Repairing the Deep Alienation in Our Land
A commonly expressed hope following the tragedy in Tucson is that our public discourse will become more civil. President Obama’s speech certainly called on all of us to reflect on our common values and to make our democratic practices as good as those imagined by the 9 year old Christina Green. I don’t think we could have expected more from our national leader, or should he have asked less from us. The question is whether this event will save us from the deep alienation in our land.
And what is the deep alienation? It is an alienation that not even a civil war, a civil rights movement, or the election of Barak Obama has overcome. It is the color divide: the divide between white and non-white citizens. It has been with us since the beginning; it is enshrined in our Constitution (slaves counted as 3/5th of a person); and it is what drives much of our current political discourse. My guess is that tragedies or other types of events will not save us from this alienation. We will have to save ourselves by doing the hard work of engaging in difficult conversations about what kind of people we want to become.
Didn’t it seem strange that the mostly white audience at the memorial service clapped and cheered throughout President Obama’s talk? How should we interpret this? At some level, could it have been an expression of a deep desire to become one people, to move beyond the national white/non-white division? Who would not like this deep hole in our national soul to be repaired? This repair, however, takes much more than a desire. It takes work. It takes changes in national priorities, so a killing in Oakland, California is as important as a killing in Pakistan, so keeping jobs in the United States is as important as corporate profits, so our civic rights have priority over property rights.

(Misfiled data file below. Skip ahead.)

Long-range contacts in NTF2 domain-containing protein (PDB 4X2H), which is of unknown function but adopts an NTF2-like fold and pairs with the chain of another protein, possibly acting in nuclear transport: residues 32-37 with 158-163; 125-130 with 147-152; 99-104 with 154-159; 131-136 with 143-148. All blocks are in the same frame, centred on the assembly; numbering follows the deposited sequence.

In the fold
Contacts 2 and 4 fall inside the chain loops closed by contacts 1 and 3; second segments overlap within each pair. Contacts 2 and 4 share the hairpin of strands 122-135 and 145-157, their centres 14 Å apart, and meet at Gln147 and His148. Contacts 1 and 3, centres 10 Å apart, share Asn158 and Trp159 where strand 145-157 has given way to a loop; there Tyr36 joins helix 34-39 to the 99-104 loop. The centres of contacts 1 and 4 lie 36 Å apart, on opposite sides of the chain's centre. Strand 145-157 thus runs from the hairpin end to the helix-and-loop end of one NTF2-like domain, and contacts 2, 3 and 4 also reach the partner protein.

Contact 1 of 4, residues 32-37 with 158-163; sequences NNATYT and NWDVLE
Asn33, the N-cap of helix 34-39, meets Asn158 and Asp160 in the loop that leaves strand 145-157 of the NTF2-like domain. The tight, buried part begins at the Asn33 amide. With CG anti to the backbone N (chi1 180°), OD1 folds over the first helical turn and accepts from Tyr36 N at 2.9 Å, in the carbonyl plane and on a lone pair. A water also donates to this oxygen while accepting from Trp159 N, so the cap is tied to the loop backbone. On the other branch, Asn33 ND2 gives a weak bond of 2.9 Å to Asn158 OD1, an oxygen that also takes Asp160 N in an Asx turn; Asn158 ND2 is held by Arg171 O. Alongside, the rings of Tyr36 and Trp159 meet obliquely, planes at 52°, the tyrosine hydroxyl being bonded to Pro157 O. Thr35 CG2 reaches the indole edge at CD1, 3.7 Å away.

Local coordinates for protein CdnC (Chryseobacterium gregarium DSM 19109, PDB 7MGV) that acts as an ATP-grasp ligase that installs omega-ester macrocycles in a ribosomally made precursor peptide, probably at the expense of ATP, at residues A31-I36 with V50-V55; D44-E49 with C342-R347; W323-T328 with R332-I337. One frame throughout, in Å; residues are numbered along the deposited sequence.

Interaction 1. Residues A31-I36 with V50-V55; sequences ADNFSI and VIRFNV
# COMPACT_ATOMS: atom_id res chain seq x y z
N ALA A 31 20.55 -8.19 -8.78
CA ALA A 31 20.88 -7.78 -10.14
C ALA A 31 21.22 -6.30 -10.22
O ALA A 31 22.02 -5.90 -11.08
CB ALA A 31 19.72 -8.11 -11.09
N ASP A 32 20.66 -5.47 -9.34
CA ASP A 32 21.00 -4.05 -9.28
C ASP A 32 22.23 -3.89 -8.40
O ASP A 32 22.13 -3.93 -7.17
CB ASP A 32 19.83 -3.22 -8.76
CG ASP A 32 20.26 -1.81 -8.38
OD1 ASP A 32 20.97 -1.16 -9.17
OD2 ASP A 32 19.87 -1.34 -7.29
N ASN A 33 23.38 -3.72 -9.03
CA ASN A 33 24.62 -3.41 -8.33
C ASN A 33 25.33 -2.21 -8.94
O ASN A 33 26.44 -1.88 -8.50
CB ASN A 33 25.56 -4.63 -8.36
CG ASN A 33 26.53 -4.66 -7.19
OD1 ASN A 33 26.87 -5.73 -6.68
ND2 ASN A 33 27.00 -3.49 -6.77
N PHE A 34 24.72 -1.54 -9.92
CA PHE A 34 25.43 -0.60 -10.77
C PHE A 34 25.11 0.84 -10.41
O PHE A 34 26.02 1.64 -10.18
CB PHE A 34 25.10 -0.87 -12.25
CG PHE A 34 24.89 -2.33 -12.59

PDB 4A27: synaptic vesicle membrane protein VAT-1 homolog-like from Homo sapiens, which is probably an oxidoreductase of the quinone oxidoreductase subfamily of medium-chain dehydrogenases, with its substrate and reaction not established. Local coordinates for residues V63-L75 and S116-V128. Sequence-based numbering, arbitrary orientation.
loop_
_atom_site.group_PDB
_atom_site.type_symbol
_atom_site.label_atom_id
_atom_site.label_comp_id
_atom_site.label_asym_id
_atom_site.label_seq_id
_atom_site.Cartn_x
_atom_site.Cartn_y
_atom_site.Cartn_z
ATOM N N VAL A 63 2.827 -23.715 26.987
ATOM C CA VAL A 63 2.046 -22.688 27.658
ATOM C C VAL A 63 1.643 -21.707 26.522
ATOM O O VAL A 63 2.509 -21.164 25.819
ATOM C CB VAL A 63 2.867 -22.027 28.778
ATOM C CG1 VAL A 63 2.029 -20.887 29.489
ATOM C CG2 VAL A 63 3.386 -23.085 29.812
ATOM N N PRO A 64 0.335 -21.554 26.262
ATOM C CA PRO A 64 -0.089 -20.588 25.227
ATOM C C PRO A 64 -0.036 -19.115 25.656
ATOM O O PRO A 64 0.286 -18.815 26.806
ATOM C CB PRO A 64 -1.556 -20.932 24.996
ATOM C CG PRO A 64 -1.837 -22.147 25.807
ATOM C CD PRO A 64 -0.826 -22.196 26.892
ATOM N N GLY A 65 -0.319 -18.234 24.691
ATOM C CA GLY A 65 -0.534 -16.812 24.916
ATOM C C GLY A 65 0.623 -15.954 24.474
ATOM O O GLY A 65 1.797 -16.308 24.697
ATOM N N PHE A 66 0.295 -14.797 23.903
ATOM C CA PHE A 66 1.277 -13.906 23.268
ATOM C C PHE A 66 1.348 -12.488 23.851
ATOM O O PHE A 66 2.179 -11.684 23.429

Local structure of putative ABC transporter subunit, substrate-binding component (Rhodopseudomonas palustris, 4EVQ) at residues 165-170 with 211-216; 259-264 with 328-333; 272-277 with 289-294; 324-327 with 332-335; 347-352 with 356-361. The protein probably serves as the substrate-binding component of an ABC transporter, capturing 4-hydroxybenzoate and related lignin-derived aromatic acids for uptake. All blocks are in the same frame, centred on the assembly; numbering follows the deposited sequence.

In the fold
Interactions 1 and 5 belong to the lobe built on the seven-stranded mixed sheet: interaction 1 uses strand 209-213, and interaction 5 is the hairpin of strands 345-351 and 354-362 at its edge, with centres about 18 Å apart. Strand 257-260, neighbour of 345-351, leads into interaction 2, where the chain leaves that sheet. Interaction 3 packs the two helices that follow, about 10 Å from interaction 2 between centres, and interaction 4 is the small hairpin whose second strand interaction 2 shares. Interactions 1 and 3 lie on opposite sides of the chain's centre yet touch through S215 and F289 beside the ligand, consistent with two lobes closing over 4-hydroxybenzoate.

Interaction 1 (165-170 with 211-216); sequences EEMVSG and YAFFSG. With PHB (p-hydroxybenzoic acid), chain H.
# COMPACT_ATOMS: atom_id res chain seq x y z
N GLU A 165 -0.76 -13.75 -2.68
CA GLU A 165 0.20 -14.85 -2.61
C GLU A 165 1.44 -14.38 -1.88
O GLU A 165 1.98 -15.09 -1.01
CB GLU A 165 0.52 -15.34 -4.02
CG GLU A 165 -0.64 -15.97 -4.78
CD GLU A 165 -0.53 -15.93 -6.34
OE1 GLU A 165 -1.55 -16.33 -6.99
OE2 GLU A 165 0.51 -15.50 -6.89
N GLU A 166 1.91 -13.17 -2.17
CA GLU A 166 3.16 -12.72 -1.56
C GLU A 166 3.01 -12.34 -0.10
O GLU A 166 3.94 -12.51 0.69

Early on in President Obama’s tenure, he attempted to address this deep divide in our nation. I assume he discovered that we were not ready for it. Given the rise of the Tea Party and other right wing groups, it appears he was right. For every step forward, we seem to take another step back. We just have to keep walking, and try to make the forward steps a bit larger than the steps backwards. I think Martin Luther King would tell us today to “Walk on.”